Sermon for the 3rd Sunday In Lent

Below are the notes to the sermon. You can listen to the audio HERE

CS Lewis has written a wonderful little book on prayer called Letter’s to Malcolm. It is made up of some fictional letters to a friend called Malcolm. Each chapter is a response to a letter. While it is a fictional book it lays out CS Lewis’ view of prayer. For example he explains what he loves about the 1662 Book of Common prayer – it helps him keep in touch with sound doctrine and it shows him what it is he should be asking for in prayer. But in response to the question why use is a set liturgy, his response is very revealing about what he thought of worship. For Lewis, a set liturgy meant that the congregation could:

use the service, or, if you prefer, to enact it. Every service is a structure of acts and words through which we receive a sacrament, or repent, or supplicate, or adore. And it enables us to do these things best—if you like, it “works” best—when, through long familiarity, we don’t have to think about it. As long as you notice, and have to count, the steps, you are not yet dancing but only learning to dance…..The perfect church service would be one we were almost unaware of; our attention would have been on God.  

What a wonderful picture – what a wonderful goal – that we would be unaware of our service because our attention is on God.

I love the liturgy. I love it’s beauty, it’s theology, it’s power, it’s familiarity. All these are good things. The problem is that such things can also become a danger. We can end up revering and, even, worshipping the liturgy and not accepting it as it is meant to be accepted – a vehicle which allows us to come before God to give HIM and HIM alone praise and worship.

We can end up elevating the liturgy into a position of importance which is way beyond where it should be.

When the liturgy becomes the focus, when the ritual becomes the focus, when the building becomes the focus, when the priest, or the quality of music or anything else becomes the focus of worship we have lost the point of worship and we have moved away from God’s purpose for us in worship.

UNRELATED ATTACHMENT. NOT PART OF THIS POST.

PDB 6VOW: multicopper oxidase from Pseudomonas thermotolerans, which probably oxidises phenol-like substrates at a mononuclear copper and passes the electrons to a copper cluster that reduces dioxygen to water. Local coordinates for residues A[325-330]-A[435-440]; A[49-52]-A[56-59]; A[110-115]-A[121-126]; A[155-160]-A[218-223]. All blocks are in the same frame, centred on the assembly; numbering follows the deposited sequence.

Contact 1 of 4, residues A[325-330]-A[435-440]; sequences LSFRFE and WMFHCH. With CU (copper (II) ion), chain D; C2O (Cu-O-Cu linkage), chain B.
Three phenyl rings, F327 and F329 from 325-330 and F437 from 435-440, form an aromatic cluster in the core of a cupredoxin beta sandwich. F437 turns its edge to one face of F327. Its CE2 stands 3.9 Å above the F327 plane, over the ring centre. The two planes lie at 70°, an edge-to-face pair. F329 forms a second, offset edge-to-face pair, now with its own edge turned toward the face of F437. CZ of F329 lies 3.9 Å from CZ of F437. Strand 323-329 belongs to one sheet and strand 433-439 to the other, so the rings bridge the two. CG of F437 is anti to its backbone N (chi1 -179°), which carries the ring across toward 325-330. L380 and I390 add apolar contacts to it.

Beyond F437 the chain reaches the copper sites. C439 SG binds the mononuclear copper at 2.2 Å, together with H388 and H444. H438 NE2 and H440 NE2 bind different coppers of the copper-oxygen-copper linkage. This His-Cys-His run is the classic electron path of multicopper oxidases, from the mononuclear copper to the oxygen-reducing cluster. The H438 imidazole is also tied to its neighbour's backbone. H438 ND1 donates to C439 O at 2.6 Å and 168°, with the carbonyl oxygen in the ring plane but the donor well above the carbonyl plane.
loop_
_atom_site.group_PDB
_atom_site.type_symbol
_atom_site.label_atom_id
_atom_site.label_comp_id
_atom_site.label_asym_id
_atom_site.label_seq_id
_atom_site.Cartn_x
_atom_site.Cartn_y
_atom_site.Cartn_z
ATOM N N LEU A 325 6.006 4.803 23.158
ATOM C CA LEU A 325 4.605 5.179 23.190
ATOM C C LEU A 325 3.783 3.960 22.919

This is what Jesus encounters in the temple.

Jesus has come to the temple for Passover. He walks through it’s doors and he encounters something which makes him furious.

Now, let us understand straightaway, the issue is NOT that there is selling of animals going on. This was a needed service. Pilgrims who traveled some distance to celebrate the Passover would find it difficult to arrive in Jerusalem with an animal still unblemished and acceptable for worship. So to be able to buy an animal for sacrifice was a helpful thing. Also, the money changers where necessary. Only the temple, or Jewish coinage was acceptable in the temple because it bore no image. All other currency had the image of Caesar on it and therefore, technically, could not be used in the temple. The temple tax, which was a requirement for every worshipper, was payable only in the temple coinage. People needed to change their money.

The problem for Jesus was three fold: 1. Those selling the animals were exploiting the worshippers. They were charging exorbitant prices – one example was that a pair of doves, which the law allowed the poor to use as their sacrifice, if they could afford a bull or a lamb, worth say 5 cents, were being sold for $4. Also, the Priests in the temple were in on the deal – the likelihood was that they were rejecting every animal brought to them for inspection for sacrifice, thus forcing people to go and buy from the ‘authorized’ dealers. 2. The same thing was happening with the money changers. They were charging huge fees to change the money – and the exchange rate was ridiculously high.

People should not be profiting from worship. Worship was not for exploitation.

But it was the 3rd issue that was the biggest problem. These transactions were taking place in a part of the temple called “the court of the gentiles”. It was the place where Gentiles could come to give their worship to Yahweh in the temple. It was the only place they were allowed to go to.

The vision of the temple built by Solomon was that those who were not jews could come and worship God. 1 Kings 8:41-43:

“Moreover, concerning a foreigner, who is not of Your people Israel, but has come from a far country for Your name’s sake 42 (for they will hear of Your great name and Your strong hand and Your outstretched arm), when he comes and prays toward this temple, 43 hear in heaven Your dwelling place, and do according to all for which the foreigner calls to You, that all peoples of the earth may know Your name and fear You, as do Your people Israel, and that they may know that this temple which I have built is called by Your name.

Isaiah 56:7 says Even them I will bring to My holy mountain,

And make them joyful in My house of prayer.
Their burnt offerings and their sacrifices
Will be accepted on My altar;